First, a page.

At their very best, top 10 lists are highly subjective, often influenced by what you saw last night, what you had for dinner or what you think your buddies would find funny.
"Singin' in the Rain," though, has always been on my all-time top 10 movie list. But until recently, I had never seen the show on the stage, and I don't really know why. Maybe I was afraid of being disappointed or maybe I was scared the stage musical would blow the movie version out of the water.
It turned out neither of those things happened. The movie still holds a sacred spot in my collection of memories, and the musical onstage is the same story, told in a very different way. And neither is better than the other, which was the best thing of all.
Diablo Theatre Company seems to be aware that "Singin' " fans are a spoiled and protective lot and went the extra mile to ensure a truly top-notch production of this loving tribute to the time when movies were just learning to talk. The cast, sets, direction, orchestrations and all the myriad things that go into producing a musical onstage were executed stunningly in this production, which runs at the Dean Lesher Regional Center for the Arts through March 2.
OK, full disclosure: Maybe I'm prejudiced because my camera was used as a prop in the production. Then again, the camera was only a small detail in a show filled with authentic period details of 1929. And one of the many impressive things about the show is the care that prop designer Debbie Shelley, costume designer Carol Edlinger and wig designer Judy Disbrow took in creating just the right look for the show.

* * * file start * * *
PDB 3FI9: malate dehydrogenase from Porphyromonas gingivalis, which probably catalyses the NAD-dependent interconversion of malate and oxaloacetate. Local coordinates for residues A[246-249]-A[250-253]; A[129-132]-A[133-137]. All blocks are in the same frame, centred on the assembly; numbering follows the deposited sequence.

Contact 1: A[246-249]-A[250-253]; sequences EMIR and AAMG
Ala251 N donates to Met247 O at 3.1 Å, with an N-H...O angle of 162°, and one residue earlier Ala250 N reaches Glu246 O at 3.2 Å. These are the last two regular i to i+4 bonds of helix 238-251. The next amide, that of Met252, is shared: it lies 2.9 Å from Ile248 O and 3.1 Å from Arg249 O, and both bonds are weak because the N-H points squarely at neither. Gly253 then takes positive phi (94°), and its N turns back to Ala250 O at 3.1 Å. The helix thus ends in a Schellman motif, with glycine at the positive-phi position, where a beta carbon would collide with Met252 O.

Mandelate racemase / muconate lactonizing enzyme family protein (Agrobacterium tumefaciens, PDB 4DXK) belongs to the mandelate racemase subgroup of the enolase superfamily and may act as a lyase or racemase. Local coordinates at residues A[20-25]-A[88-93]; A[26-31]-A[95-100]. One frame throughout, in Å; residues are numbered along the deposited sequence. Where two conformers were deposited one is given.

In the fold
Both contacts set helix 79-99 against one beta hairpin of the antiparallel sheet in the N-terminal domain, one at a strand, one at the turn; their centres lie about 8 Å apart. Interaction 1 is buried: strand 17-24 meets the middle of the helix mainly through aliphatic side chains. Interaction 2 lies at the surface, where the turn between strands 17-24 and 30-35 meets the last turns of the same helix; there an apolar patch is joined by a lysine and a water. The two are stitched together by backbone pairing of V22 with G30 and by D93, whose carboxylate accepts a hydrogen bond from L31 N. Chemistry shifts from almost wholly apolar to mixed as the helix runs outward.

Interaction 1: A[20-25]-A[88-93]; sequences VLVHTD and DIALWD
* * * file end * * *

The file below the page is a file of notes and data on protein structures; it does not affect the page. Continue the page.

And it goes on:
Scenic designer Kelly James Tighe's set is a love letter to vintage movies. Augmenting all of this are film projections by Eric Scanlon, Chris Guptill's lights and Dyan McBride's direction.
Then there's the cast, all of whom seem to have a passion for the work. The smallest to largest roles are filled with actors who make this fanciful star-is-born story seem almost real and certainly entertaining.
And the leads are spectacular. Keith Pinto plays Don Lockwood, and he's the ultimate leading man. He's strong, dashing and romantic. He's also saddled with Lina Lamont (Mary Kalita), the leading lady from hell, who stands to lose her stardom with the rise of talking movies. She has a voice that could scratch a diamond and an iron will that refuses to let her stardom fade.
And that's where sweet Kathy Selden (Melissa WolfKlain) comes in. She first drew the wrath of Lamont when she accidentally hit her in the face with a cream pie at a Hollywood party. This brought her to the attention of Don Lockwood and his best pal, Cosmo Brown (Ryan Drummond). Don is paired with Lina in a movie, but he falls for Kathy.
Together, the three of them plot Kathy's seemingly limitless career. WolfKlain is a delight and would flat-out steal the show were it not for Drummond, who seems to have wings on his tap shoes, a rubbery face and all the chops needed to create a memorable Cosmo (played in the film by Donald O'Connor).
The music, under the direction of Cheryl Yee Glass, is superb, as is Staci Arriaga's choreography.
Contact Pat Craig at firstname.lastname@example.org.
'SINGIN' IN THE RAIN'
By Betty Comden, Adolph Green, Nacio Herb Brown and Arthur Freed; presented by Diablo Theatre Company